III by NaxatrasRelease date: February 16, 2018
Greek heavy psych trio Naxatras have steadily built themselves a comfortable base within their genre over the course of two albums, with album number III cementing that place. That they have done it on their own terms, rather than following the lead of many of their peers, with a sound which takes a much more subtle route over the usual intense efforts at blowing minds, is all the more impressive. There’s room for both obviously, but once Naxatras get you in their psychedelic grip, you find yourself wishing you could stay with them forever.
Mainly instrumental, III is bookended by lyrical turns. Mood setting, rather than offering any lucid explorations, it offers a familiar musical template before descending (or should that be ascending?) into a world of blissed-out vibes. Carrying a heavy dose of Pink Floyd along with it, Naxatras use that influence in liberal amounts, especially through the liquid guitar playing. The pace is laid back and easy, with the emphasis on the chilled rather than the intense. They are almost a mirror to the general perspective of heavy psych.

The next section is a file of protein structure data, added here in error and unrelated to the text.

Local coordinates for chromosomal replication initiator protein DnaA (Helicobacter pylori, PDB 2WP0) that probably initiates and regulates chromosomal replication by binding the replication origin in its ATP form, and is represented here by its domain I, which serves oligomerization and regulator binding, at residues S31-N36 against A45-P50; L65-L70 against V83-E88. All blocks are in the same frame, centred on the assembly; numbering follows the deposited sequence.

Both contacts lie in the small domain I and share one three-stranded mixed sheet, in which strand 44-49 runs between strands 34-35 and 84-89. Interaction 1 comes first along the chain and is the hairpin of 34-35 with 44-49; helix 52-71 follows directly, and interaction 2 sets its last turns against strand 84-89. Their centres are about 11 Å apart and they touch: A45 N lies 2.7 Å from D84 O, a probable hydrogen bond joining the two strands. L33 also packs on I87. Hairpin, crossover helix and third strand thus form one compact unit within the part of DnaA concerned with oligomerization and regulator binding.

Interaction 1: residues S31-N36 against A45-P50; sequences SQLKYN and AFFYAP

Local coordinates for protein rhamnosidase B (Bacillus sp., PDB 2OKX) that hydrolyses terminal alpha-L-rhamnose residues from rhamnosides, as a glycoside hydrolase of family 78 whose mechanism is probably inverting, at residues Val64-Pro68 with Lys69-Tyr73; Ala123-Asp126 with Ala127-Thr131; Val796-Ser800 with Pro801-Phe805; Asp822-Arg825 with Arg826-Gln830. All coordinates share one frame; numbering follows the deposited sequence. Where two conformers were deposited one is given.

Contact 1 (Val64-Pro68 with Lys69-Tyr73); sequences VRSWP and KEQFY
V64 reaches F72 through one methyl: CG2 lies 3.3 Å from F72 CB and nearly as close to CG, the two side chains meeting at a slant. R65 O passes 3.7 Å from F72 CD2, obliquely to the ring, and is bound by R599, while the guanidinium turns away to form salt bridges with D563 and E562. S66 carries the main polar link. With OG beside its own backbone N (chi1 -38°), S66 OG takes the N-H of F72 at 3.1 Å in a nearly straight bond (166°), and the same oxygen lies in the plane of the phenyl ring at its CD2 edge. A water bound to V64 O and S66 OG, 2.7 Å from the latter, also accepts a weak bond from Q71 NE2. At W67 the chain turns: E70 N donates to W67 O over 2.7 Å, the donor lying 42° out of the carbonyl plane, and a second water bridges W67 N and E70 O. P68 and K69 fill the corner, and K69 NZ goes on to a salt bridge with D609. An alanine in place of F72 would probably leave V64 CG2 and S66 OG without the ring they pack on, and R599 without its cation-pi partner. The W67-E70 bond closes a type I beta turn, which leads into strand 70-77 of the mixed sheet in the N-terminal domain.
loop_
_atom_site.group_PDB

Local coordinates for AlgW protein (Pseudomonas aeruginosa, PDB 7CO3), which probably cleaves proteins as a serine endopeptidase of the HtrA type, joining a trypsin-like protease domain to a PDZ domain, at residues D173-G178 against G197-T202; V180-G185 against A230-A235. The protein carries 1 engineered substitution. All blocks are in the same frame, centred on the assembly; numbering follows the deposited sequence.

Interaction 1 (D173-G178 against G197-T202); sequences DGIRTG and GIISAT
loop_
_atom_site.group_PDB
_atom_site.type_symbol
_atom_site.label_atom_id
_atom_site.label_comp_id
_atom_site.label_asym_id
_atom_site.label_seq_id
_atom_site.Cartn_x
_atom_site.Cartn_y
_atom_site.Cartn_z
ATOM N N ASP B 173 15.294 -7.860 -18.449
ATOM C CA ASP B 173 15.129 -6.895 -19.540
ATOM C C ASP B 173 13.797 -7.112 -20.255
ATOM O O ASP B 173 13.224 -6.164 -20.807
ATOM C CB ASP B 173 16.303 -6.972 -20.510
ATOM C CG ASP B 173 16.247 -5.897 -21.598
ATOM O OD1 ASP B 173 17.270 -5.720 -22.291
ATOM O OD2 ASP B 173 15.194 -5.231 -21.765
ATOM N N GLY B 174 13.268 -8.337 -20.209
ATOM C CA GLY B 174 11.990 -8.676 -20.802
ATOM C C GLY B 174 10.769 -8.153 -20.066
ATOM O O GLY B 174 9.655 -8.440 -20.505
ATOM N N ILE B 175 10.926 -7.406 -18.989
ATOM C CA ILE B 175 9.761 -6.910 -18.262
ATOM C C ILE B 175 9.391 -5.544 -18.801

Singling out individual tracks is pointless as each have their place within the album as a whole. ‘Land Of Infinite Time’ performs its duty as the sprawling centrepiece where all the elements come together, but it’s perhaps the blissed-out ending of ‘White Morning’ and ‘Spring Song’ which surprises, with its 70s’ influenced easy rock vibe soaking through the strummed mood. Elsewhere you get the lose your mind, albeit very gently, during the excellent ‘Machine’ and ‘Prophet’.
There are few bands doing psych this way, and even less who get to nail it as good as this. It’s an album which not only grows on you, but in you too, becoming a part of you. Its warmth evokes belonging, whilst its tripped-out moments allow you to steadily float from the humdrum earth to a higher plateau. In fact, there is nothing which you could find wrong about this album, with the whole being a perfect circle of the elements within. It’s a minor classic which offers a chilled-out option from the usual spaced-out intense affairs that the genre is known for. Both styles are good, Naxatras own theirs.